David Chappell


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The Sixth Platform  
# Sunday, December 28, 2008
How many different hardware platform styles have we seen in the history of business computing? Let's count.

First were mainframes, appearing in the 1960s. Next were minicomputers, which got popular in the 1970s. Desktop computers were next, in the eighties, followed by servers based on similar technology. I'd also argue that mobile devices, especially phones, qualify as an important platform style.

Mainframes, minicomputers, desktops, servers, mobile phones: That's five platform styles in a little less than 50 years. New kinds of hardware platforms for business computing just don't appear very often.

Yet one is being born right now: The cloud is the sixth platform.

New platforms don't replace what came before--they add another option. Just as mainframes weren't wiped out by minicomputers, desktop machines, or anything else, so the cloud won't eliminate any of the earlier platform styles. It just provides another choice for us to use.

Given how rarely new platform styles appear, we're all lucky to be here when one is emerging. For anybody who cares about technology, it's a great time to be alive.

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While I would agree cloud is a new platform. I do not agree with the lack of platforms. There have been many platforms. Here is a list of a few to add to your list:

Touch Screen Systems,
POS Platforms (think resturants and retail),
Gaming Consoles,
Gaming Consoles hand helds,
Apple/Zune devices as a platform,
The list is virtually endless.

Will all these platforms stand the test time time. I think not. But some are perennials and others will be melded into the general PC experience. Like Windows including touch out of the box with Windows 7 basically making Tablet PCs a given.

A couple of responses, Josh. First, notice that I was specifically referring to platforms for business computing. This is why things like game consoles (which I agree are a platform style) and Zunes (which at the moment are consumer devices) aren't included. Second, I'd argue that the other things you name either aren't different enough to qualify (laptops are just desktops that I can move--the apps they run are much the same), aimed at a specialized problem (POS platforms), or interface technologies rather than complete platforms (tablets and touch screens).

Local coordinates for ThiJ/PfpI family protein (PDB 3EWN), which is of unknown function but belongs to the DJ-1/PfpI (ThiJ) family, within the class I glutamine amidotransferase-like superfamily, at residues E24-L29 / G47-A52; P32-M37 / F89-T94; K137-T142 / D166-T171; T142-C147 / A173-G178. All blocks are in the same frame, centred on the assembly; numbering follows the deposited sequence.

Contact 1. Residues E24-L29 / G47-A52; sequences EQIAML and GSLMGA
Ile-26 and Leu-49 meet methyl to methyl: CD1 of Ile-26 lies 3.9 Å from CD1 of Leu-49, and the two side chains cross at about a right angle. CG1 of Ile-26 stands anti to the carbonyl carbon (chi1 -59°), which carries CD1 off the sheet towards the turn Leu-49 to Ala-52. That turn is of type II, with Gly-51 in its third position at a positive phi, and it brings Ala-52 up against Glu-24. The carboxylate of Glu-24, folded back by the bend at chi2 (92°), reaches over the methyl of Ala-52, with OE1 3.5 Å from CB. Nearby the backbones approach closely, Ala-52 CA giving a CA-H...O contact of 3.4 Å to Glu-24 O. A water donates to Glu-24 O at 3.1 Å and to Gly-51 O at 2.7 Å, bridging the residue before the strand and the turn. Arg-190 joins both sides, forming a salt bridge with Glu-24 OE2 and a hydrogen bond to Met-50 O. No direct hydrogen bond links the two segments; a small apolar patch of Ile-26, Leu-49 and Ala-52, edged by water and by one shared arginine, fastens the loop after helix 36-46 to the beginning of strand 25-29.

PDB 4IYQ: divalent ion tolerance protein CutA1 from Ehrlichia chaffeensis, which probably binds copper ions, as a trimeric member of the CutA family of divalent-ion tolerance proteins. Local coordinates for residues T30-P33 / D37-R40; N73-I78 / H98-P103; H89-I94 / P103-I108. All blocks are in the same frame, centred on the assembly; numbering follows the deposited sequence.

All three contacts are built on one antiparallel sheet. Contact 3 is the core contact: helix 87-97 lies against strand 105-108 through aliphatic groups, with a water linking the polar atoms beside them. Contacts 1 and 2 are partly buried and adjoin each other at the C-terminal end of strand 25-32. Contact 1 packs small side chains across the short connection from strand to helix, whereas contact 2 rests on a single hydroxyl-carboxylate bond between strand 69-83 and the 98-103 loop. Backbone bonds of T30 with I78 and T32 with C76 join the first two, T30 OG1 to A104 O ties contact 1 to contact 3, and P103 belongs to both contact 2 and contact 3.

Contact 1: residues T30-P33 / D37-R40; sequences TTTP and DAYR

Still, there's probably no single list of platforms that everybody would agree on. I just find this one a useful way to think about our world today.

It's amazing how similar the Cloud platform is to Mainframe. You could put the feature lists side by side and almost not be able to tell the difference.

I agree--clouds look a lot like mainframes. One hugely important difference, though, is the business model for public clouds. Unlike the mainframe-based service bureaus of the past, which typically required long-term contracts, cloud services like Amazon's EC2 are available to anybody on demand. Two guys with a laptop and a credit card now have immediate access to a world-class data center. This is a wonderful thing, no?

The Cloud model has been used in many mobile phones applications since there was no such a term even. While lacking device resources mobile developers had to use remote powers and services.

So i don't think that the Cloud model deserve to represent a new platform in this list. I don't even think that the mobile devices are a distinct platform also - see, if you say that laptop is a moveable desctop, then a mobile phone is a moveable desctop that combines its functions with a mainframe terminal ones.

There's no definition of "platform" that everybody would agree on. Here, I'm taking an application-oriented view, and so I'd argue that different platforms imply that you must write apps differently, as you typically do with desktop machines and cell phones (or mainframes and minicomputers). It's true that Web-based applications have been available for more than a decade, used by cell phones and in lots of other ways. What's new in the last couple of years is the ability for businesses and ISVs to create arbitrary applications on cloud platforms run by third parties: Amazon EC2, Microsoft's Windows Azure, etc. This is the change that constitutes a new platform type.

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